Today is Fiesta de Santiago (St James' Day). The famous Camino de Santiago, the pilgrimage of thousands of people from all over Spain and many other parts of Europe to the holy city of Santiago de Compostela, takes place in the week leading up to St James' Day, 25 July. The city also has its fiestas around this time. The streets are full of musicians and performers for two weeks of celebrations culminating in the Festival del Apóstol.

There are 2 translations of knock in Spanish:

knock2

vt

  • 1 (strike, push) to knock one's head/knee on/against sth darse* (un golpe) en la cabeza/rodilla con/contra algo she knocked my elbow me dio (un golpe) en el codo to knock a nail into the wall/a peg into the ground clavar un clavo en la pared/una estaca en la tierra knock the nail in a bit further clava or mete el clavo un poco más she knocked the vase off the shelf tiró el jarrón de la repisa to knock sb to the ground tirar a algn al suelo, tumbar a algn he was knocked to the ground by the blast/blow la explosión/el golpe lo tiró al suelo or lo tumbó to knock the bottom out of a box desfondar una caja she knocked the glass out of his hand le hizo caer el vaso de la mano to knock holes in sth agujerear algo, hacer* agujeros en algo they knocked a large hole in the wall hicieron un gran boquete en la pared the two rooms were knocked into one tiraron la pared (abajo) para unir las dos habitaciones the blow knocked her unconscious el golpe la dejó inconsciente to knock sb dead [colloquial/familiar] dejar boquiabierto a algn his performance knocked them dead su actuación los dejó boquiabiertos to knock sb sideways [colloquial/familiar] dejar a algn de una pieza I was knocked sideways me quedé de una pieza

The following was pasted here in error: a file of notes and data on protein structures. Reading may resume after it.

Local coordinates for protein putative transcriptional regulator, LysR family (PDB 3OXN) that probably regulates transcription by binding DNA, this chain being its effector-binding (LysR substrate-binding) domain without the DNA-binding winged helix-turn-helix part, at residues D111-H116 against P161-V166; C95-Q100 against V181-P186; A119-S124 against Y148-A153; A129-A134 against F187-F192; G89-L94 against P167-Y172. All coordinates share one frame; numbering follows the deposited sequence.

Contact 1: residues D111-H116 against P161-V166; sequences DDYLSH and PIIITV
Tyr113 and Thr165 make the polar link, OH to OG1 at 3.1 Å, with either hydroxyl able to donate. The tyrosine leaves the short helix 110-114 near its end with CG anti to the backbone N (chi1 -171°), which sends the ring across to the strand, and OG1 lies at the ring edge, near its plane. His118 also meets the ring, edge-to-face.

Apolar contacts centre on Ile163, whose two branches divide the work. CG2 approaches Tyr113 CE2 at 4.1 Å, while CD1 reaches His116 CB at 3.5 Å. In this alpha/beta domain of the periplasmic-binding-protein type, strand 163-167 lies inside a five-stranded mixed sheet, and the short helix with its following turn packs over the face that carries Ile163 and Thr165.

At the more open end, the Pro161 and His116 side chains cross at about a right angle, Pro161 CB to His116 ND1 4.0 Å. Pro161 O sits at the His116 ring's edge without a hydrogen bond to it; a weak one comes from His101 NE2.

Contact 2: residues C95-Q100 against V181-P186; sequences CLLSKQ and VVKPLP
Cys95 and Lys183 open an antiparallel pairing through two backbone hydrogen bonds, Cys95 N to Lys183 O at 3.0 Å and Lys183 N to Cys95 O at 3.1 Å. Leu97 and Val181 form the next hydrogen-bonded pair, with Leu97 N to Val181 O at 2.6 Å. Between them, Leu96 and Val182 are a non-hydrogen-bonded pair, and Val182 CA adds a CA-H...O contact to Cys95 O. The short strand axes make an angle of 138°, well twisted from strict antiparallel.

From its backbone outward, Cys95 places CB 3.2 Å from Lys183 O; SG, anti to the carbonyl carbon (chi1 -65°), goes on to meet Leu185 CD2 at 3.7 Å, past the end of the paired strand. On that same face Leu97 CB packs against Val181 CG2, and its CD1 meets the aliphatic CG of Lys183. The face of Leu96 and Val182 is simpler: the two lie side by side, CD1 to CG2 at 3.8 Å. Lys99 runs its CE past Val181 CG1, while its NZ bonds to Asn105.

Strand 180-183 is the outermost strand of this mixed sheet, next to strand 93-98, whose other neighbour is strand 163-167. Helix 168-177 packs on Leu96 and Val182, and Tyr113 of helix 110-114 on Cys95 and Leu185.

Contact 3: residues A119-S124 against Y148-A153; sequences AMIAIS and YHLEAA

• 2 (criticize) [colloquial/familiar] criticar*, hablar mal de
    More example sentences
    • Critics knock the X3 for its austere interior, but most BMWs tend toward the spartan.
    • That's because whenever they do, they never offer any praise, they will just jump straight in and start knocking what I've done.
    • I'm not knocking the company, but it's going to be too small for institutional investors.
    More example sentences
    • Overall, I'm not bad for a man knocking 60.
    • He sounded a little disappointed to hear that they were all knocking thirty.

vi

  • 1.1 (on door) llamar, golpear (AmL) , tocar* (AmL) she went in without knocking entró sin llamar or (AmL tb) golpear or tocar to knock on o at the door llamar or (AmL tb) golpear or tocar* a la puerta 1.2 (collide) to knock against/into sb/sth darse* or chocar* contra algn/algo I almost knocked into her por poco choqué con ella
    More example sentences
    • The window suddenly swung open inside, the frame knocking him hard on the chin and sending him sprawling on his back.
    • You might accidentally knock heads with your partner.
    • Most of that evening was pretty much a blur, except I do remember when Adam knocked my elbow by mistake and made me spill a drink all over myself.
    1.3 [engine] golpetear, cascabelear (AmL)
    More example sentences
    • The only time you should consider using a higher-octane gas is if your engine starts to knock or ping.